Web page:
Development and Validation of a Mucosal Impedance Contour Analysis System to Distinguish Esophageal Disorders

Dhyanesh A. Patel, Tina Higginbotham, James C. Slaughter, Muhammad Aslam, Elif Yuksel, David Katzka, C. Prakash Gyawali, Melina Mashi, John Pandolfino, Michael F. Vaezi

Research output: Contribution to journalArticle

12 Scopus citations

Abstract

Background & Aims: Diagnostic testing for chronic esophageal disorders relies on histopathology analysis of biopsies or uncomfortable transnasal catheters or wireless pH monitoring, which capture abnormal intraluminal refluxate. We therefore developed a balloon mucosal impedance (MI) catheter system that instantly detects changes in esophageal mucosal integrity during endoscopy over a long segment of the esophagus. We performed a prospective study to evaluate the ability of a balloon-incorporated MI catheter to detect and evaluate esophageal disorders, including gastroesophageal reflux disease (GERD) and eosinophilic esophagitis (EoE). Methods: We performed a prospective study of 69 patients undergoing esophagogastroduodenoscopy with or without wireless pH monitoring. Patients were classified as having GERD (erosive esophagitis or abnormal pH; n = 24), EoE (confirmed with pathology analysis of tissues from both distal and proximal esophagus; n = 21), or non-GERD (normal results from esophagogastroduodenoscopy and pH tests; n = 24). Receiver operating characteristic curves and area under the operating characteristic curve (AUC) were used to compare the accuracy of balloon MI in diagnosis. Probabilities of assignment to each group (GERD, non-GERD, or EoE) were estimated using multinomial logistic regression. Association between MI patterns and diagnoses were validated using data from patients seen at 3 separate institutions. Results: MI pattern along the esophageal axis differed significantly (P <.01) among patients with GERD, EoE, and non-GERD. Patients with non-GERD had higher MI values along all measured segments. The MI pattern for GERD was easily distinguished from that of EoE: in patients with GERD, MI values were low in the distal esophagus and normalized along the proximal esophagus, whereas in patients with EoE, measurements were low in all segments of the esophagus. Intercept and rate of rise of MI value (slope) as distance increased from the squamocolumnar junction identified patients with GERD with an AUC = 0.67, patients with EoE with an AUC = 0.84, and patients with non-GERD with an AUC = 0.83 in the development cohort. One patient had an adverse event (reported mild chest pain after the procedure) and was discharged from the hospital without further events. Conclusions: We developed a balloon MI catheter system that instantly detects changes in esophageal mucosal integrity during endoscopy and found it to be safe and able to identify patients with GERD, EoE, or non-GERD. We validated our findings in a separate cohort for patients. ClinicalTrials.gov ID NCT03103789.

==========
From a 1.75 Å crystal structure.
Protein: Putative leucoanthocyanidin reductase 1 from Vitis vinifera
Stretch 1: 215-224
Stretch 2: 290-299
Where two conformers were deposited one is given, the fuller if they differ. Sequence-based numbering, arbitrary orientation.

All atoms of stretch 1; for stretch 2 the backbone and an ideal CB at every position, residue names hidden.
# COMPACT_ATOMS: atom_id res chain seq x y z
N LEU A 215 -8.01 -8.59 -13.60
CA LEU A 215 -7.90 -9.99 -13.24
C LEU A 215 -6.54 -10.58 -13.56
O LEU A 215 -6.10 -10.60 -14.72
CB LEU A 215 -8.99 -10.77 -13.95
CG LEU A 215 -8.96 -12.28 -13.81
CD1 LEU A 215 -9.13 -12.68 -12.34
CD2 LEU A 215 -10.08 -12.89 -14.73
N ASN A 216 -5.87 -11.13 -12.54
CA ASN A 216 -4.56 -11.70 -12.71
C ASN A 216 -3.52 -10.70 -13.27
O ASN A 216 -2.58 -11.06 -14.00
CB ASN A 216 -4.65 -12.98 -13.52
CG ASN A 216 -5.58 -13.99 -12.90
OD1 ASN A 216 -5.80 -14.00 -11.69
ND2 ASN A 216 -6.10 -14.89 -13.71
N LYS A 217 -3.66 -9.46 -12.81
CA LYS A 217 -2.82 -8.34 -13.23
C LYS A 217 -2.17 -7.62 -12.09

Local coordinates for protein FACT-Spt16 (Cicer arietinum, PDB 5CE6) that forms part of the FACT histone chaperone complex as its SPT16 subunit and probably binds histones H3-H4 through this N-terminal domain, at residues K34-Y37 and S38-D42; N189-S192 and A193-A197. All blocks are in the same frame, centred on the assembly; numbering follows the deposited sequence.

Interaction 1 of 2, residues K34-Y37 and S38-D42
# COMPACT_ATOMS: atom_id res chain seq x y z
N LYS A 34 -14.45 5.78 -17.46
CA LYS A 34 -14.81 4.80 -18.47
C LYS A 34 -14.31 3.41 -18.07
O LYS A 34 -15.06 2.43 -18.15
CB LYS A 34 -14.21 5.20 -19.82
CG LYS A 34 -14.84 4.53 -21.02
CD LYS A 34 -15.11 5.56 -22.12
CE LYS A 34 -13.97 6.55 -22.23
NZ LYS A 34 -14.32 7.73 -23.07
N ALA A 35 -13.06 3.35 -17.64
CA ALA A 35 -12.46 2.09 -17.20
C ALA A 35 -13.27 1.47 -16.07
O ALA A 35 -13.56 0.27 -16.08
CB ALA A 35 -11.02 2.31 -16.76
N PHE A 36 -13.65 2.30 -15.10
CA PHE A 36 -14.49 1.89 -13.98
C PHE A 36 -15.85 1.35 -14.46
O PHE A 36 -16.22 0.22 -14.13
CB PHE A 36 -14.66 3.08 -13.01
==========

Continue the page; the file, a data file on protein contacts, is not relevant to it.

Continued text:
Original languageEnglish (US)
Pages (from-to)1617-1626.e1
JournalGastroenterology
Volume156
Issue number6
DOIs
StatePublished - May 2019

Keywords

  • Diagnostic
  • Impedance Contour
  • Predictive Model
  • Prognostic

ASJC Scopus subject areas

  • Hepatology
  • Gastroenterology

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    Patel, D. A., Higginbotham, T., Slaughter, J. C., Aslam, M., Yuksel, E., Katzka, D., Gyawali, C. P., Mashi, M., Pandolfino, J., & Vaezi, M. F. (2019). Development and Validation of a Mucosal Impedance Contour Analysis System to Distinguish Esophageal Disorders. Gastroenterology, 156(6), 1617-1626.e1. https://doi.org/10.1053/j.gastro.2019.01.253